Story: The Life Fantastic
Rating: G (Doctor/Rose intense friendship, Jack friendship)
Author's summary: One life, from beginning to end. The Doctor grieves, lives, fights, dances, eats chips, and falls in love. Not such a bad life after all.
Characters/Pairings: Ninth Doctor, with insights into Rose Tyler, Jack Harkness
Recced because: This is a gorgeous, poignant study of the Ninth Doctor. His life is defined by sacrifice: born out of one, dies in another. It’s a chronicle of his journey from that painful birth to his completely voluntary death, committed for love, and it’s a story about how he heals, helped by the most unlikely of companions for a battle-scarred Doctor: the nineteen-year-old shop-girl, Rose Tyler. It’s about why he needs people around him, and ultimately what leads him to sacrifice once more, for a much smaller cause this time than the fate of the universe. In companionship comes healing, and in death comes peace. This story is poignant, but ultimately so very affirming, and a perfect tribute to the Ninth Doctor.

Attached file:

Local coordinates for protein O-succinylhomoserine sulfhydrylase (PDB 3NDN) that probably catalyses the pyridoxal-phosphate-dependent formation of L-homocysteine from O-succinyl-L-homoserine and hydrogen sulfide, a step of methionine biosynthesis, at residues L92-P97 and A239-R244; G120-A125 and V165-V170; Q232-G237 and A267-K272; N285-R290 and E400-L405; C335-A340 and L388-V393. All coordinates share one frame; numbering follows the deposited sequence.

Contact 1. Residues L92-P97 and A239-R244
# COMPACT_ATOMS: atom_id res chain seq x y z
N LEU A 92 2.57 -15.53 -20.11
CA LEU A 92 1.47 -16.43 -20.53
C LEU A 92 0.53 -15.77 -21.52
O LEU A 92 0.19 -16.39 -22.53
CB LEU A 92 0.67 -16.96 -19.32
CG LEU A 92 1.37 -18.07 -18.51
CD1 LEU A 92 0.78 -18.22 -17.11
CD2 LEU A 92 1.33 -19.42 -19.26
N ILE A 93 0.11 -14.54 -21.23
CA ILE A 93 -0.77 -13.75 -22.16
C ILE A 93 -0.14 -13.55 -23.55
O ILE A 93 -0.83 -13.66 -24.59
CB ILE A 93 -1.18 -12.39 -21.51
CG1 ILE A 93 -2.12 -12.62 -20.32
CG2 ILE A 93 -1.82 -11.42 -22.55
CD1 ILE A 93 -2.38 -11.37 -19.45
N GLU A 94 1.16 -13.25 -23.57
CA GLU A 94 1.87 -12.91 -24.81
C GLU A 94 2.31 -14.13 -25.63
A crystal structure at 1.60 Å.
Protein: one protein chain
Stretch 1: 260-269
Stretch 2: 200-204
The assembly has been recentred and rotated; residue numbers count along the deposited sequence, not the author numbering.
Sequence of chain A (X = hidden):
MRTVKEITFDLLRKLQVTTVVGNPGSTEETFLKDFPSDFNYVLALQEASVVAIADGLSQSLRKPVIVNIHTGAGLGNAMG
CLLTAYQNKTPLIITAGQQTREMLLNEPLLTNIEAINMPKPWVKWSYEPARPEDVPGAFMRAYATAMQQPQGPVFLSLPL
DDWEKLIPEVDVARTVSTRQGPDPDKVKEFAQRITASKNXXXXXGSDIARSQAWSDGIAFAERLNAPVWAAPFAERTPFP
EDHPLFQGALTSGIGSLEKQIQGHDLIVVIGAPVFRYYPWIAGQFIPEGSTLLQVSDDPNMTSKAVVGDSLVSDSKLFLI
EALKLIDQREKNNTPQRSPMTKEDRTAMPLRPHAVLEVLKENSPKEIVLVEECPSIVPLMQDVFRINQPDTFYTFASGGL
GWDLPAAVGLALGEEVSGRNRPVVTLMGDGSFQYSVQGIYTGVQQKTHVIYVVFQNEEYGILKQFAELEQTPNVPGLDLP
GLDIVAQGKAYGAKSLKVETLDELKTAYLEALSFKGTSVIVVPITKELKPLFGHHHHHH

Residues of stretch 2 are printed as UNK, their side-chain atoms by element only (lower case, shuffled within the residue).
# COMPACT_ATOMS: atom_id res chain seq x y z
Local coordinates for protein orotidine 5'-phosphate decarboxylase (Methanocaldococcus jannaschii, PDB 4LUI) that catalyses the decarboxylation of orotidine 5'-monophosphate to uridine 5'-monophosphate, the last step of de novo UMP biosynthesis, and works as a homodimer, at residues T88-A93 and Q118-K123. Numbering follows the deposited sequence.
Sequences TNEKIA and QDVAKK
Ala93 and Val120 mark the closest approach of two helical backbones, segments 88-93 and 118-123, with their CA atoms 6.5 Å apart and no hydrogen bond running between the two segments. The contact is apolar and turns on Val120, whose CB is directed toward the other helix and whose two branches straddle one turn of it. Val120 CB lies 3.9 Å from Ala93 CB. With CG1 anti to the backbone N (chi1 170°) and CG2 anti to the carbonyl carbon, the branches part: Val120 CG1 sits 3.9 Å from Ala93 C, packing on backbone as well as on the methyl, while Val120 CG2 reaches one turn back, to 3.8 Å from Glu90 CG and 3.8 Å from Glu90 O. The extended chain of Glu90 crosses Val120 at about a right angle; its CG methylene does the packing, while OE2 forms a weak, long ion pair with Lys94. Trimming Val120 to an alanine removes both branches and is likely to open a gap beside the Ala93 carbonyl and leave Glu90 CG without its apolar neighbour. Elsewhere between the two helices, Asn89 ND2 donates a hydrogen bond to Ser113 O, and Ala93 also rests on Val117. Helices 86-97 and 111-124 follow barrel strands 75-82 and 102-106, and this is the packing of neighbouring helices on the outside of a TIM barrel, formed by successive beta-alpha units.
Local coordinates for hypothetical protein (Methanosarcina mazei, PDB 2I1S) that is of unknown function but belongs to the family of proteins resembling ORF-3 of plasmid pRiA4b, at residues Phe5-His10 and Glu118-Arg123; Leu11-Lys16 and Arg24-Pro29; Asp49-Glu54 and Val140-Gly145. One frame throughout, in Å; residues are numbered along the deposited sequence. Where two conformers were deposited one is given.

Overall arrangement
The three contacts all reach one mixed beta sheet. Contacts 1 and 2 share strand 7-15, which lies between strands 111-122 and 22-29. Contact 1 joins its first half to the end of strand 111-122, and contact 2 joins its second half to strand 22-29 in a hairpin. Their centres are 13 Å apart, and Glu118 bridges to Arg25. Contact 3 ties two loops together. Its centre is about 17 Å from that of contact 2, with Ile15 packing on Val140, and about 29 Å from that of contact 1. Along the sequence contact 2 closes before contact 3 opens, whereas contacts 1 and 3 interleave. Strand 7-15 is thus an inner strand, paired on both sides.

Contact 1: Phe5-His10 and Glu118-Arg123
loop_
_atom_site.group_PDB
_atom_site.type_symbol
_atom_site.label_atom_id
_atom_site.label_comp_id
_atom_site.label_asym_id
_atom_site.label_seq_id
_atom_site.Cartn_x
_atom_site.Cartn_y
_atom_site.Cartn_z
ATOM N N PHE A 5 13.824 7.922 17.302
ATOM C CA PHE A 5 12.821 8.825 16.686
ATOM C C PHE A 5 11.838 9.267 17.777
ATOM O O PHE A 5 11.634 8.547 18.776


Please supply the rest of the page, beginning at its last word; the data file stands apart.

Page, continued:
During their association, the Doctor will compile a laundry list of Rose’s character flaws that’s as tall as she is. She has a knack for finding trouble. She doesn’t do what he says. She cares too much about things that don’t matter, and not nearly enough about things that do. Her boyfriend is an oaf, and her mother is a harpy. (To be fair, those things aren’t strictly her fault, but they do count against her.) She argues with him when he clearly knows better. She’s stubborn. She’s childish. She prattles on and on until his head hurts. She takes too much time doing her hair. She rolls her eyes and tunes out when he’s trying to tell her important things. And she flirts! Every male that’s passably humanoid and vaguely pretty gets the full-on girlish giggle, the shy glance from under the eyelashes, the just-so stance that emphasizes the parts of her that human males gawk at in their Neanderthal way. It creates no end of difficulties. And worst of all, he’s pretty sure that she’s got a similar list in her mind for him--and he’s taller.
But her chatter fills the emptiness of the TARDIS. He enjoys the feeling of her hand in his, having someone to touch again. She gives affection so freely that he can’t help but return it. She’s kind-hearted almost to a fault, and he cannot bring himself to count it against her. She’s sensual--she enjoys food unashamedly, opens her eyes wide to marvel at the wonders he shows her, absorbs the smells and sounds of worlds she’s never imagined, and reaches out to touch . . . everything.